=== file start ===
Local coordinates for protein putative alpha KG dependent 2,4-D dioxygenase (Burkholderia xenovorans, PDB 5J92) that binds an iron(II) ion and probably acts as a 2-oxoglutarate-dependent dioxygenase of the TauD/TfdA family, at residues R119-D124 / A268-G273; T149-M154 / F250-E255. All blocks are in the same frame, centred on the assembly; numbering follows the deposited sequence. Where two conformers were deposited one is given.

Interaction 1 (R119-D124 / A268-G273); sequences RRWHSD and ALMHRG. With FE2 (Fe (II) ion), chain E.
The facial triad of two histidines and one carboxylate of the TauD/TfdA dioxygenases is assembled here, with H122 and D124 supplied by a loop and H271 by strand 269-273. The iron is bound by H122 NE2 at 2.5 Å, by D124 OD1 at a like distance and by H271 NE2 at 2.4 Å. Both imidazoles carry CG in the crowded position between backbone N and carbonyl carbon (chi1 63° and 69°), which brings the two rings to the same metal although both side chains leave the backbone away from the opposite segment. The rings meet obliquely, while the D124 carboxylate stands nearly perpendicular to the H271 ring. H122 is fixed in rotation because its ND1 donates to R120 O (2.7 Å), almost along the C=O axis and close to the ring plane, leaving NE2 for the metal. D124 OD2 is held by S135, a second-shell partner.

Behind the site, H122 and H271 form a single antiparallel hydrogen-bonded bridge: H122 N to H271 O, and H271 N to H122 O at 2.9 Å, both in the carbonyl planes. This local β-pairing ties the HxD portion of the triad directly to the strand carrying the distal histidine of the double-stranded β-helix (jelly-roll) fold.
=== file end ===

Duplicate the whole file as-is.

Local coordinates for protein putative alpha KG dependent 2,4-D dioxygenase (Burkholderia xenovorans, PDB 5J92) that binds an iron(II) ion and probably acts as a 2-oxoglutarate-dependent dioxygenase of the TauD/TfdA family, at residues R119-D124 / A268-G273; T149-M154 / F250-E255. All blocks are in the same frame, centred on the assembly; numbering follows the deposited sequence. Where two conformers were deposited one is given.

Interaction 1 (R119-D124 / A268-G273); sequences RRWHSD and ALMHRG. With FE2 (Fe (II) ion), chain E.
The facial triad of two histidines and one carboxylate of the TauD/TfdA dioxygenases is assembled here, with H122 and D124 supplied by a loop and H271 by strand 269-273. The iron is bound by H122 NE2 at 2.5 Å, by D124 OD1 at a like distance and by H271 NE2 at 2.4 Å. Both imidazoles carry CG in the crowded position between backbone N and carbonyl carbon (chi1 63° and 69°), which brings the two rings to the same metal although both side chains leave the backbone away from the opposite segment. The rings meet obliquely, while the D124 carboxylate stands nearly perpendicular to the H271 ring. H122 is fixed in rotation because its ND1 donates to R120 O (2.7 Å), almost along the C=O axis and close to the ring plane, leaving NE2 for the metal. D124 OD2 is held by S135, a second-shell partner.

Behind the site, H122 and H271 form a single antiparallel hydrogen-bonded bridge: H122 N to H271 O, and H271 N to H122 O at 2.9 Å, both in the carbonyl planes. This local β-pairing ties the HxD portion of the triad directly to the strand carrying the distal histidine of the double-stranded β-helix (jelly-roll) fold.